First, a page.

I am getting consumed with Fall Festival preparations. Keeping separate times to work and to put it away, I feel more balanced this year. Having spent so much time last year designing the space, I only need to tweak the plans, which saves me energy and time.
Our marketing volunteers have created banners, posters, flyers, postcards, and business cards to promote our Fall Festival. Keeping these invitations in my purse, I am learning the power of a personal invitation.
When I shopped at a craft store today, I extended to our cashier an invitation to our Fall Festival. After chatting about the event, I left a postcard with her listing the location, date, and time. Our cashier seemed truly thankful for the information and the details.
Though I know not whether she will come, I know that she has the information to attend. I cannot tell you how many times someone has informed me of an event when I am on the run. When I get to a place to write it down, I cannot remember the location, date, or time. Had I been given an invitation or flyer, then I would have the information to add to my calendar.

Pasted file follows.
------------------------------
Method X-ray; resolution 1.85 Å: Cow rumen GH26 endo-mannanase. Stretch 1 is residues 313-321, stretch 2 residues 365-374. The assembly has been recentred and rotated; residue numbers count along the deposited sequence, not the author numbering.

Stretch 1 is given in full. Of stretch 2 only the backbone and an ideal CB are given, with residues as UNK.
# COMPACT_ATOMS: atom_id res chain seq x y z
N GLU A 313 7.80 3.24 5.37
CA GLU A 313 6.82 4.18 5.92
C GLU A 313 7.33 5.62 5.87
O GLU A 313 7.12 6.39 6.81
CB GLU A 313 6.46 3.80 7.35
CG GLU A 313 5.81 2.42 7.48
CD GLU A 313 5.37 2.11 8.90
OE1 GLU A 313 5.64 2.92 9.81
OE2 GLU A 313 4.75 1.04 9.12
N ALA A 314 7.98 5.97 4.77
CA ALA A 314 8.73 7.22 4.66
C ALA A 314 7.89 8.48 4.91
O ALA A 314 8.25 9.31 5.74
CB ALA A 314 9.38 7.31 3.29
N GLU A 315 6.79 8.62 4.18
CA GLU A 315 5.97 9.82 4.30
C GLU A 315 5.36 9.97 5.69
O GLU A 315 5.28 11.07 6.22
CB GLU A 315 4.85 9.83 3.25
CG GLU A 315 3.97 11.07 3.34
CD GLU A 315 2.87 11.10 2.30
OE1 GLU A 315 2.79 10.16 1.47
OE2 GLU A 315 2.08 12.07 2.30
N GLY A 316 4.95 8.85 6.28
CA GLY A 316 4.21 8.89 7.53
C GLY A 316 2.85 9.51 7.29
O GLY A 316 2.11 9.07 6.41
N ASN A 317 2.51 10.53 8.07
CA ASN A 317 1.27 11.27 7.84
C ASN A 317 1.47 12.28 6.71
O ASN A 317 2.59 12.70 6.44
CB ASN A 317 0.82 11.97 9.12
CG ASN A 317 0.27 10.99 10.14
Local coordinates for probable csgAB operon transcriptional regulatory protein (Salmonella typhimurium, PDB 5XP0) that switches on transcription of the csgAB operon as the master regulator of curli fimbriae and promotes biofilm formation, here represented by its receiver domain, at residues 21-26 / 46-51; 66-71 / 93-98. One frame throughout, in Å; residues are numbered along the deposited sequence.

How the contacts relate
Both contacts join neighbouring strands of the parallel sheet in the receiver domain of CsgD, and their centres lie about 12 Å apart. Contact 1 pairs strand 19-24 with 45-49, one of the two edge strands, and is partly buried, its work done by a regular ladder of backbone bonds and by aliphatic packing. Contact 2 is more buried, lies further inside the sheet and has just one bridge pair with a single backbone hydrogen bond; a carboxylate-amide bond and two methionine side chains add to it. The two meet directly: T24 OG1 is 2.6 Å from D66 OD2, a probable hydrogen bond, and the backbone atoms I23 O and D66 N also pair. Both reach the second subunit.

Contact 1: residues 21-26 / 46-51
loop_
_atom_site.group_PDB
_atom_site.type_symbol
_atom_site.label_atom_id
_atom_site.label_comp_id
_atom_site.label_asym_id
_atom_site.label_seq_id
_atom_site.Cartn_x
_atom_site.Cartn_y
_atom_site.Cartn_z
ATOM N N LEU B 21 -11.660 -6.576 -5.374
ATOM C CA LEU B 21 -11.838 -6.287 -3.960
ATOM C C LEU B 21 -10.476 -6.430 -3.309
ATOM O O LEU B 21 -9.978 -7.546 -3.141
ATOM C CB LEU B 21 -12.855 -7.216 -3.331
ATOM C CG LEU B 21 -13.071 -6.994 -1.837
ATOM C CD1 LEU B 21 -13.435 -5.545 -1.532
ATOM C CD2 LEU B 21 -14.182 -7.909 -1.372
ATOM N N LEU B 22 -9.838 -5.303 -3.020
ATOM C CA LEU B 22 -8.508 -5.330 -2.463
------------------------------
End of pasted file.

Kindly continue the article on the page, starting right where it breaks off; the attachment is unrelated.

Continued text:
In using time wisely to promote an event, remember a personal invitation spoken will go further with a written flyer, postcard, or business card. Knowing this gesture saves me time and energy, I seek to help others as I invite them to our upcoming event. Happy inviting!
Question: Do you find personal invitations helpful for community events?
Photograph Credit: Flickr (Caston Corporate)
Before planning the events of 2012, I want to take a few posts to complete the events from 2011. In revealing my upcoming events in 2011-2012 post, I highlighted three events. Having completed the fall festival, I promised more information on how to better plan for next year, then came Thanksgiving, Christmas, and the Top 10 List.
In getting back on track, I will share what I learned about fall festival and how I plan to improve next year.
Barriers: Enclosing the space kept all the students and children safe and within boundaries. Separating the open play area and the ponies designated a natural entrance to the pony rides within the KidZone. This arrangement worked so well.